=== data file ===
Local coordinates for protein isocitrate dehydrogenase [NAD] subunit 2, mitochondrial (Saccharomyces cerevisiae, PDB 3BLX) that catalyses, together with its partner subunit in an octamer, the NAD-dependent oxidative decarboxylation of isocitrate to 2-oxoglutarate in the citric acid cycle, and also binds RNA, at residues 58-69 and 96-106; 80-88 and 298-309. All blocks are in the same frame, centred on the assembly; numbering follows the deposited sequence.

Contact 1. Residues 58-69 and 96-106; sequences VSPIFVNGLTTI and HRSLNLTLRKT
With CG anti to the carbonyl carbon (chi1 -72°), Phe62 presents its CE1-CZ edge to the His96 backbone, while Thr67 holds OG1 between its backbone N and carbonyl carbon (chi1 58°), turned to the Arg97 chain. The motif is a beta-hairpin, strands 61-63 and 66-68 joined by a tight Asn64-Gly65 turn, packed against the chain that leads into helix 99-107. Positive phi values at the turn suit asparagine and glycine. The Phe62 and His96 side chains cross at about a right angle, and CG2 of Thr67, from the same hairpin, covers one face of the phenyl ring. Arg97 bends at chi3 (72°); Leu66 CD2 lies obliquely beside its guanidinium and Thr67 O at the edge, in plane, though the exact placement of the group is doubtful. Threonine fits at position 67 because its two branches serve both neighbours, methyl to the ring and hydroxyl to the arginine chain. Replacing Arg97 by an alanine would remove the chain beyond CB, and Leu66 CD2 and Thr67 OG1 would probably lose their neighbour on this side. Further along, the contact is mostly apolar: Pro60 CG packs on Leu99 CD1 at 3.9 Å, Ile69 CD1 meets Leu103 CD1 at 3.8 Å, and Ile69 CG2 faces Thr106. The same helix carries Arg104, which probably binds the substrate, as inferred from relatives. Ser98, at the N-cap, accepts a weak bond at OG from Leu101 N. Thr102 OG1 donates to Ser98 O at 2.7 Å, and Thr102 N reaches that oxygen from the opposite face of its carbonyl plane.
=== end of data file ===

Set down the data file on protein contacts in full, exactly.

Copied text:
Local coordinates for protein isocitrate dehydrogenase [NAD] subunit 2, mitochondrial (Saccharomyces cerevisiae, PDB 3BLX) that catalyses, together with its partner subunit in an octamer, the NAD-dependent oxidative decarboxylation of isocitrate to 2-oxoglutarate in the citric acid cycle, and also binds RNA, at residues 58-69 and 96-106; 80-88 and 298-309. All blocks are in the same frame, centred on the assembly; numbering follows the deposited sequence.

Contact 1. Residues 58-69 and 96-106; sequences VSPIFVNGLTTI and HRSLNLTLRKT
With CG anti to the carbonyl carbon (chi1 -72°), Phe62 presents its CE1-CZ edge to the His96 backbone, while Thr67 holds OG1 between its backbone N and carbonyl carbon (chi1 58°), turned to the Arg97 chain. The motif is a beta-hairpin, strands 61-63 and 66-68 joined by a tight Asn64-Gly65 turn, packed against the chain that leads into helix 99-107. Positive phi values at the turn suit asparagine and glycine. The Phe62 and His96 side chains cross at about a right angle, and CG2 of Thr67, from the same hairpin, covers one face of the phenyl ring. Arg97 bends at chi3 (72°); Leu66 CD2 lies obliquely beside its guanidinium and Thr67 O at the edge, in plane, though the exact placement of the group is doubtful. Threonine fits at position 67 because its two branches serve both neighbours, methyl to the ring and hydroxyl to the arginine chain. Replacing Arg97 by an alanine would remove the chain beyond CB, and Leu66 CD2 and Thr67 OG1 would probably lose their neighbour on this side. Further along, the contact is mostly apolar: Pro60 CG packs on Leu99 CD1 at 3.9 Å, Ile69 CD1 meets Leu103 CD1 at 3.8 Å, and Ile69 CG2 faces Thr106. The same helix carries Arg104, which probably binds the substrate, as inferred from relatives. Ser98, at the N-cap, accepts a weak bond at OG from Leu101 N. Thr102 OG1 donates to Ser98 O at 2.7 Å, and Thr102 N reaches that oxygen from the opposite face of its carbonyl plane.